June 2013
Volume 54, Issue 15
ARVO Annual Meeting Abstract  |   June 2013
Physical support of the inner retina enhances cell survival in adult porcine retinal explants
Author Affiliations & Notes
  • Linnea Taylor
    Ophthalmology, Lund University, Lund, Sweden
  • Karin Arner
    Ophthalmology, Lund University, Lund, Sweden
  • Ingrid Holmgren Taylor
    Ophthalmology, Lund University, Lund, Sweden
  • Fredrik Ghosh
    Ophthalmology, Lund University, Lund, Sweden
  • Footnotes
    Commercial Relationships Linnea Taylor, None; Karin Arner, None; Ingrid Holmgren Taylor, None; Fredrik Ghosh, None
  • Footnotes
    Support None
Investigative Ophthalmology & Visual Science June 2013, Vol.54, 6097. doi:
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      Linnea Taylor, Karin Arner, Ingrid Holmgren Taylor, Fredrik Ghosh; Physical support of the inner retina enhances cell survival in adult porcine retinal explants. Invest. Ophthalmol. Vis. Sci. 2013;54(15):6097.

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      © ARVO (1962-2015); The Authors (2016-present)

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Purpose: The purpose of this study was to study the effects of inner retinal tissue support in adult full-thickness porcine retinal explants.

Methods: Full-thickness retinal sheets were isolated from adult porcine eyes. 6x6 mm retinal explants were cultured for 5 or 10 days using a previously established protocol with the photoreceptors positioned against the culture membrane (porous polycarbonate) or with a novel approach where the inner limiting membrane (ILM) faced the membrane. The grafts were analyzed morphologically using hematoxylin and eosin staining (H&E), transmission electron microscopy (TEM) and immunohistochemistry.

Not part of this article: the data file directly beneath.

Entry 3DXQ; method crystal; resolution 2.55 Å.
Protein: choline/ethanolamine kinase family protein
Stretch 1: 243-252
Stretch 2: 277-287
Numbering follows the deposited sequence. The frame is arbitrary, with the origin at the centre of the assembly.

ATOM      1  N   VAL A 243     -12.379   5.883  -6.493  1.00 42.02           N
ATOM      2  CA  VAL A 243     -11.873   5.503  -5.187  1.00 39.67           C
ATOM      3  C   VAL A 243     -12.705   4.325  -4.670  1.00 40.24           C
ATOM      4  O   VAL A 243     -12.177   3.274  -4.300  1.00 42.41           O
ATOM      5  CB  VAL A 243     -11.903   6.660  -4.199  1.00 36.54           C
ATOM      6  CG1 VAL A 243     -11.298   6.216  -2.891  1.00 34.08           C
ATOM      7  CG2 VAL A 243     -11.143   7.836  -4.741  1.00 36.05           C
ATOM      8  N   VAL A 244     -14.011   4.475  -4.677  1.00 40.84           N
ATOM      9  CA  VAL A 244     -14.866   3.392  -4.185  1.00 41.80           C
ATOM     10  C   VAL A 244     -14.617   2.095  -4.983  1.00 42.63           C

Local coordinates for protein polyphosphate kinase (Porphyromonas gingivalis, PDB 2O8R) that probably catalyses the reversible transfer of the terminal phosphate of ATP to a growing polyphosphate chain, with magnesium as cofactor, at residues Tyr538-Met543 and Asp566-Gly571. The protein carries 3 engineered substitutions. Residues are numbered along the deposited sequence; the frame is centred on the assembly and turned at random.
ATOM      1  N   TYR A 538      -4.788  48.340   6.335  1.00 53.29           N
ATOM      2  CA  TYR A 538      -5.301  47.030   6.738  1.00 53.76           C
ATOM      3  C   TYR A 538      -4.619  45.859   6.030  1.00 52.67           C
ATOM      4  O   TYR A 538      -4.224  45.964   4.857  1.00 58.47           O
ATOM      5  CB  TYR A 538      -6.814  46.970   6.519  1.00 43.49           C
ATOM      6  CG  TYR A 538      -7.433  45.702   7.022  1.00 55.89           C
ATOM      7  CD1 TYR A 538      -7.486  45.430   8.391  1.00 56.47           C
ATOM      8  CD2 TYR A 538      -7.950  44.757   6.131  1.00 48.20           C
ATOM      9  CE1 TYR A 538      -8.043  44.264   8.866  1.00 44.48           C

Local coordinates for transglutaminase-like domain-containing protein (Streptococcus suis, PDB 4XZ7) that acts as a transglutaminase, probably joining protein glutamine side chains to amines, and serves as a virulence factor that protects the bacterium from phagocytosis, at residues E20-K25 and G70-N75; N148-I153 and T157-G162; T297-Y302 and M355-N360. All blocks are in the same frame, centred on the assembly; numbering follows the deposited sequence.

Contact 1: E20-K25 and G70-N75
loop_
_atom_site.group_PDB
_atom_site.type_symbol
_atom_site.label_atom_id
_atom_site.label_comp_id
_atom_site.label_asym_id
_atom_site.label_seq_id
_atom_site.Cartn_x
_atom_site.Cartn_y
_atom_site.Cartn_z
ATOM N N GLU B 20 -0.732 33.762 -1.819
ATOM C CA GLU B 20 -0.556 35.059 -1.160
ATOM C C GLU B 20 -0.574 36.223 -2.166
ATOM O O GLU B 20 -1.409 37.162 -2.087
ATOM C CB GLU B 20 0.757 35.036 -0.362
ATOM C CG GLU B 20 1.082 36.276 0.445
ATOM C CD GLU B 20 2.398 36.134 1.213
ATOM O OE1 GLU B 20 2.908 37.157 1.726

Results: Standard cultures (photoreceptors towards the membrane) displayed a progressive loss of retinal lamination, strong immunohistochemical labeling of activated, hypertrophic Müller cells (GFAP) and weak GS labeling consistent with gliosis. Immunohistochemistry revealed few surviving photoreceptors and ganglion cells. TEM of 5 days in vitro (DIV) standard explants displayed extensive cell death, degenerated synapses in both plexiform layers and no intact photoreceptors. Müller cell sprouting was abundant epiretinally and subretinally with processes growing into the culture membrane pores. In contrast, H&E staining of the explants cultured with the ILM facing the culture membrane revealed a retained laminar architecture, with well defined nuclear layers as well as photoreceptor inner and outer segments at 5 and 10 DIV. Immunohistochemistry showed no signs of Müller cell activation (GFAP) and GS labeling of the Müller glia appeared normal at both time points. Rhodopsin labeling displayed strong labeling of rod outer segments at both 5 and 10 DIV. NeuN-labeled ganglion cells were present at both time points. TEM of 5 DIV explants revealed a multitude of intact photoreceptors with inner and outer segments, as well as conventional and ribbon synapses in both plexiform layers. The inner and the outer limiting membranes appeared intact and no Müller cell hypertrophy was present on the inner or outer retinal surface.

Conclusions: Physical support of the inner retina appears to be an important factor for the preservation of the retinal laminar architecture and cell survival in vitro. Using this novel paradigm, gliotic reactions are attenuated which may prevent the disruption of vital processes such as glutamate metabolism and tissue homeostasis.

Keywords: 426 apoptosis/cell death • 449 cell survival • 540 glia  

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